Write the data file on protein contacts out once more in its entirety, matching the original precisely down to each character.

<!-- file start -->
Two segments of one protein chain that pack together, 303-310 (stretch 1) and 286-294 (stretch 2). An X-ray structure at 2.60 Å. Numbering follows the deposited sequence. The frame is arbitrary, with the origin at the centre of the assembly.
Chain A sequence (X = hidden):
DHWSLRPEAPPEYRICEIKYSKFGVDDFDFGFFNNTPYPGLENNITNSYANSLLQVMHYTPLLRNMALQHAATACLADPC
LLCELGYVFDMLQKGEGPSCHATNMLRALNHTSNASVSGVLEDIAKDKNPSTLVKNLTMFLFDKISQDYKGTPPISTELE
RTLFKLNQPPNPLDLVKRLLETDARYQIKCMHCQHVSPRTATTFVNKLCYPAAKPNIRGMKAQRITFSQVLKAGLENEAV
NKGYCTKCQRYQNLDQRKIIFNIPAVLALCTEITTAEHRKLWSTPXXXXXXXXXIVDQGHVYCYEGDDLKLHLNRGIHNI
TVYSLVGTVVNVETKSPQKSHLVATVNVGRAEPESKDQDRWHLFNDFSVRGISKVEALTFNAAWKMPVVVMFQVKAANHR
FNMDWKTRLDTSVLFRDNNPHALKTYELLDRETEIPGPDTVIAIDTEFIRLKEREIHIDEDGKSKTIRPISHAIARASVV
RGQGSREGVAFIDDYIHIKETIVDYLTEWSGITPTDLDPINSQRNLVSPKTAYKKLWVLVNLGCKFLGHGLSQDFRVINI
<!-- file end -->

Two segments of one protein chain that pack together, 303-310 (stretch 1) and 286-294 (stretch 2). An X-ray structure at 2.60 Å. Numbering follows the deposited sequence. The frame is arbitrary, with the origin at the centre of the assembly.
Chain A sequence (X = hidden):
DHWSLRPEAPPEYRICEIKYSKFGVDDFDFGFFNNTPYPGLENNITNSYANSLLQVMHYTPLLRNMALQHAATACLADPC
LLCELGYVFDMLQKGEGPSCHATNMLRALNHTSNASVSGVLEDIAKDKNPSTLVKNLTMFLFDKISQDYKGTPPISTELE
RTLFKLNQPPNPLDLVKRLLETDARYQIKCMHCQHVSPRTATTFVNKLCYPAAKPNIRGMKAQRITFSQVLKAGLENEAV
NKGYCTKCQRYQNLDQRKIIFNIPAVLALCTEITTAEHRKLWSTPXXXXXXXXXIVDQGHVYCYEGDDLKLHLNRGIHNI
TVYSLVGTVVNVETKSPQKSHLVATVNVGRAEPESKDQDRWHLFNDFSVRGISKVEALTFNAAWKMPVVVMFQVKAANHR
FNMDWKTRLDTSVLFRDNNPHALKTYELLDRETEIPGPDTVIAIDTEFIRLKEREIHIDEDGKSKTIRPISHAIARASVV
RGQGSREGVAFIDDYIHIKETIVDYLTEWSGITPTDLDPINSQRNLVSPKTAYKKLWVLVNLGCKFLGHGLSQDFRVINI